Table set for breakfast at The Classic Villa

With 5 Stars, it’s friendly, laid-back, efficient, and comfortable with the hosts serving sumptuous Mediterranean, /continental or traditional breakfasts.  The kitchen island is almost overloaded with cold meats, avocado, tomato, cheeses fruits, cereals, and juices, it’s a magnificent spread, all enjoyed a communal table with Peter, the consummate host, making sure teas and coffees flow -and of course, answering questions about where to go and what to do.

Step outside 17 Worcester Boulevard – a quiet one way pedestrian boulevard – and tram – and you’re in the centre of Christchurch’s cultural precinct including the Art Centre, Christchurch Art Gallery Te Puna o Waiwhetu  Museum, Botanic Gardens,  Cathedral Square, historic tram, punting on the Avon River, Hagley Golf Course, and of course, excellent restaurants, cafes & inner-city shopping: see more on their website The Classic Villa

I’ve always stayed in the ground floor rooms which have traditionally polished timber floors, kauri doors, ornate plaster ceiling roses, wood fire effect heater, luxury bedding, and mirrored wardrobes. The walls have art by Rhonda Campbell – which former President Bill Clinton took a fancy too. Good taste!

Evenings are great with a complimentary glass of something and nibbles in the lounge or garden and barbecue area.

Christchurch is the South Island’s largest city. It’s a vibrant, cosmopolitan place with exciting festivals, theatre, modern art galleries, great shopping and award-winning attractions.

Known internationally for award-winning gardens, Christchurch is also a great place for events, festivals and its street art.

Promenade along the Avon River
Street art beside the Piano
New Regent Street — a must visit.
Worchestor Street bridge
A shag/cormorant in the botanic gardens
The ‘cabbage’ tree – tekouka
Christchurch Art gallery 2 mins walk from the Classic Villa
street art in progress
public art
punting on the Avon .. other boats available for hire too

 

Six degrees of separation disproved in New Zealand

Six degrees of separation disproved in New Zealand! I have long said we kiwis have only 1½ degrees of separation and now it’s been proved. Let me set the scene for the study and outcome:

I recently dragged myself into 2011 and bought a ‘smart phone’ from my mobile provider 2Degrees

I add my Twitter, Facebook, and Gmail and think I’m pretty smart for a senior citizen and as I sail across the Cook Strait on the Kaitaki, then train from Picton to Christchurch on the CoastalPacific  I tweet about the trip. How cool is that. However, pride comes before a fall.

I arrive in Christchurch in the middle of a snow storm, and, between the train station and my accommodation –  the fabulous 5-star boutique hotel, the  Classic Villa  – my phone disappears.

I ring the taxi company, the train station and the police – by the time I leave Christchurch five days later it has not been found and I return to Wellington (NZ’s capital) to hunt for my faithful , but discarded, old Nokia. I get a blank SIM card, have it set up with my number, then go home where the answer phone is blinking.

Hi Heather” a friends voice has recorded, “have you lost your phone? I think a friend has found it. He found my name in it and rang me to see if I know whose it was! Lots of mutual friends then your daughters name, Renée, made me realise it must be yours. Give me call and let me know!”

Sure enough it’s my beautiful new Ideos smart phone – it’s been run over but the man who found it is posting it back . . . not that I have insurance cover . . . but at least I’ll be able to retrieve my friends numbers.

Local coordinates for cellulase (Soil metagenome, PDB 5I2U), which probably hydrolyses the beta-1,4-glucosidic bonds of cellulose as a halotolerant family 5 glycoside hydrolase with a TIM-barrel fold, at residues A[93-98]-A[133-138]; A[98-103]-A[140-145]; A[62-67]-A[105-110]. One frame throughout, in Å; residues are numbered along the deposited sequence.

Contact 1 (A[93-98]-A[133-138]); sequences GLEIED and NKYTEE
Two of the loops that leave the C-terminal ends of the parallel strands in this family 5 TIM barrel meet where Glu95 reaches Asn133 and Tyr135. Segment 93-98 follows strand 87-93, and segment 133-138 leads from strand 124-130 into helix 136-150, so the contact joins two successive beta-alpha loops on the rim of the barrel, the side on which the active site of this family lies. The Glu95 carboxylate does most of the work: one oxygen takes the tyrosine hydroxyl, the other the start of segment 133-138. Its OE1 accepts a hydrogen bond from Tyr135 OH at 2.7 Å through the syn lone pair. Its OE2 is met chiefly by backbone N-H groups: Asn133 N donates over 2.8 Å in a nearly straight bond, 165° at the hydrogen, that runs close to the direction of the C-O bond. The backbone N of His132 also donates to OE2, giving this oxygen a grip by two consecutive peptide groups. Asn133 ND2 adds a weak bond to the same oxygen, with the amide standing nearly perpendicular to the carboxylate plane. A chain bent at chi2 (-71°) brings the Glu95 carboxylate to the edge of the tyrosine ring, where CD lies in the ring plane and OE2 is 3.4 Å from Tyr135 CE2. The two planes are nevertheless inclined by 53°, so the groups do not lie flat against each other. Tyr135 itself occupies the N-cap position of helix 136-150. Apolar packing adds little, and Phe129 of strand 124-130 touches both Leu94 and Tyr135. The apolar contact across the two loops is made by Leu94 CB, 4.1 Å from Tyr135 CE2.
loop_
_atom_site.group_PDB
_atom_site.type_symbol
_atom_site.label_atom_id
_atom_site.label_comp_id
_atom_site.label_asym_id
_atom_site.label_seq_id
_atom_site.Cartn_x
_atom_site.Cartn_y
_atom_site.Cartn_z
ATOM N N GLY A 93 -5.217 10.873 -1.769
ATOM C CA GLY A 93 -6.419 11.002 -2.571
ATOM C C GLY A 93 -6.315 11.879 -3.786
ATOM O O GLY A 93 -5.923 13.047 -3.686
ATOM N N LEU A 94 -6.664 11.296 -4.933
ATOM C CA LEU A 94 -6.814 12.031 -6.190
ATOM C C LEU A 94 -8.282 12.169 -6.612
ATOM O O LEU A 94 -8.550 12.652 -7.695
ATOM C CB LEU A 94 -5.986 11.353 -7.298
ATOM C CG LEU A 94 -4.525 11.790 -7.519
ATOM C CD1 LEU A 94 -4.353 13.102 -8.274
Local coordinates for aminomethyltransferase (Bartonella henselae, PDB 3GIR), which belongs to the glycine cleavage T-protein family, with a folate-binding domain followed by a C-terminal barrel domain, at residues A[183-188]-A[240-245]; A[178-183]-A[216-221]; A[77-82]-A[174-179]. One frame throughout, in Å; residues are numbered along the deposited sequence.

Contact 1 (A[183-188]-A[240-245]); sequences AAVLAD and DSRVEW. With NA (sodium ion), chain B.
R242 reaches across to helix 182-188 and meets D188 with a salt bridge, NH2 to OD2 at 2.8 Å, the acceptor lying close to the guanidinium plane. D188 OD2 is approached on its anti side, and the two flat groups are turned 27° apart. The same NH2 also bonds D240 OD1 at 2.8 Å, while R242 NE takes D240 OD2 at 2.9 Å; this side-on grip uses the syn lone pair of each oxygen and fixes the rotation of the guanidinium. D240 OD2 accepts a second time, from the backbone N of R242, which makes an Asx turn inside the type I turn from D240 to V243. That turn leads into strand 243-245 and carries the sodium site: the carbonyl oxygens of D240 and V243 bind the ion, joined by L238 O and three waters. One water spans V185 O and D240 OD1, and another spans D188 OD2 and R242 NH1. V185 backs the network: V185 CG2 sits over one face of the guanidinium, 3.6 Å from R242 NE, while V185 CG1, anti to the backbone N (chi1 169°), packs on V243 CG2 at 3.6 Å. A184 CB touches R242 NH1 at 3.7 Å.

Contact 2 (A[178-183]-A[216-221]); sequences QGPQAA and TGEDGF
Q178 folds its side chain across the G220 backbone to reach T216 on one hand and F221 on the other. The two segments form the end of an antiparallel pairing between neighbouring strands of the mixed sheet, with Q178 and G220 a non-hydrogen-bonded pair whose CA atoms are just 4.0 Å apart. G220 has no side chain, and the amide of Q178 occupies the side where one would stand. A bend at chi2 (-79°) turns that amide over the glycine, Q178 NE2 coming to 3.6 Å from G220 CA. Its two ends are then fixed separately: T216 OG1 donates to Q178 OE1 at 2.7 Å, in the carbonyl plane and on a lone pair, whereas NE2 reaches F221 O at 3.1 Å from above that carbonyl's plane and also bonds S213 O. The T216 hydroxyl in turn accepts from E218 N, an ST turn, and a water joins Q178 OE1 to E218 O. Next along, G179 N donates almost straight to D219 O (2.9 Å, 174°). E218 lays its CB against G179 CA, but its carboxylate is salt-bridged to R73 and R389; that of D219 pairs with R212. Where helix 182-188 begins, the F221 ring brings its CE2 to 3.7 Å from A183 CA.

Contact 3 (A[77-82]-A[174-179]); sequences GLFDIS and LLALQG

Could you do that with 6 degrees of separation? I think not.  Just think: one cyclist finds a phone, checks the names, recognises one and calls her. She recognises my other friends’ names!  It sounds like my theory of New Zealand’s one and half degrees of separation has been proved correct.

Now to start saving, again, for a  new smart phone. Oh well, it’s a pretty high-class problem when you think of all the problems in the world.

Placido Domingo in Christchurch for quake fundraiser

One of the world’s musical superstars, opera tenor Placido Domingo, will have a single show in New Zealand:  in Christchurch on 6th October,  to support Christchurch’s earthquake recovery. Click here to buy tickets.

The Spanish-born tenor, who lost four family members in the 1985 Mexican earthquake, has opted to make his Christchurch concert a fundraiser for two quake-hit institutions, the Court Theatre and Christchurch Symphony Orchestra.

Make it a wonderful night by staying at the beautiful Classic Villa  right opposite the Arts Centre (I’ve just stayed here and can well recommend it.)

An unusal sight - snow at the Classic Villa

Sailing across the Cook Strait then training down the Coastal Pacific

After sailing crossing the Cook Strait on the Interislander, yesterday I was on the first Picton to Christchurch train (after the February quake). The newly named CoastalPacific was great and more stories will follow.

In the meantime, here are a few photos from the trip on the Kaitaki and the TranScenic Coastal Pacific.

The Kaitaki leaves Wellington city behind
The observation carriage on the CoastalPacific is loved by photographers

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I’m staying at the wonderful boutique Classic Villa, right in the middle of the Cultural Precinct, Christchurch. (Check out the snow photos I posted too)

Snowy Christchurch – beautiful pics

Down in Christchurch to write some travel stories – however snow is the topic de jour!

Enjoy these pics: while I’m in the warmth of the beautiful  Classic Villa here in the Cultural Precinct  in the city centre – off to have lunch soon at theRobert Harris Cafe beside the YMCA .. both which are both open .. as are the Boatsheds! No matter what we MUST have coffee of course!

A different view of the Peacock Fountain today - Christchurch Botanic Gardens